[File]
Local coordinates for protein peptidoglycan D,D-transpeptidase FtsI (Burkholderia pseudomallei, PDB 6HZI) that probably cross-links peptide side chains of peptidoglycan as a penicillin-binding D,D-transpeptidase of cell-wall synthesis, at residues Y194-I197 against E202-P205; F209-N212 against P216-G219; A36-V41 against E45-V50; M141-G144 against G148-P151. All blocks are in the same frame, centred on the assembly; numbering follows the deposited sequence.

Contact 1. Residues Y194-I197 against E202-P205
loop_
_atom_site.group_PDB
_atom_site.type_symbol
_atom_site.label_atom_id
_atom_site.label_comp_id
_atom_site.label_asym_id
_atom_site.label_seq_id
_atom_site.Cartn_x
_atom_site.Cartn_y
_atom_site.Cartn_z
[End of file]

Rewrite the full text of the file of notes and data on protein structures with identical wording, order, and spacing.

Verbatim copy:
Local coordinates for protein peptidoglycan D,D-transpeptidase FtsI (Burkholderia pseudomallei, PDB 6HZI) that probably cross-links peptide side chains of peptidoglycan as a penicillin-binding D,D-transpeptidase of cell-wall synthesis, at residues Y194-I197 against E202-P205; F209-N212 against P216-G219; A36-V41 against E45-V50; M141-G144 against G148-P151. All blocks are in the same frame, centred on the assembly; numbering follows the deposited sequence.

Contact 1. Residues Y194-I197 against E202-P205
loop_
_atom_site.group_PDB
_atom_site.type_symbol
_atom_site.label_atom_id
_atom_site.label_comp_id
_atom_site.label_asym_id
_atom_site.label_seq_id
_atom_site.Cartn_x
_atom_site.Cartn_y
_atom_site.Cartn_z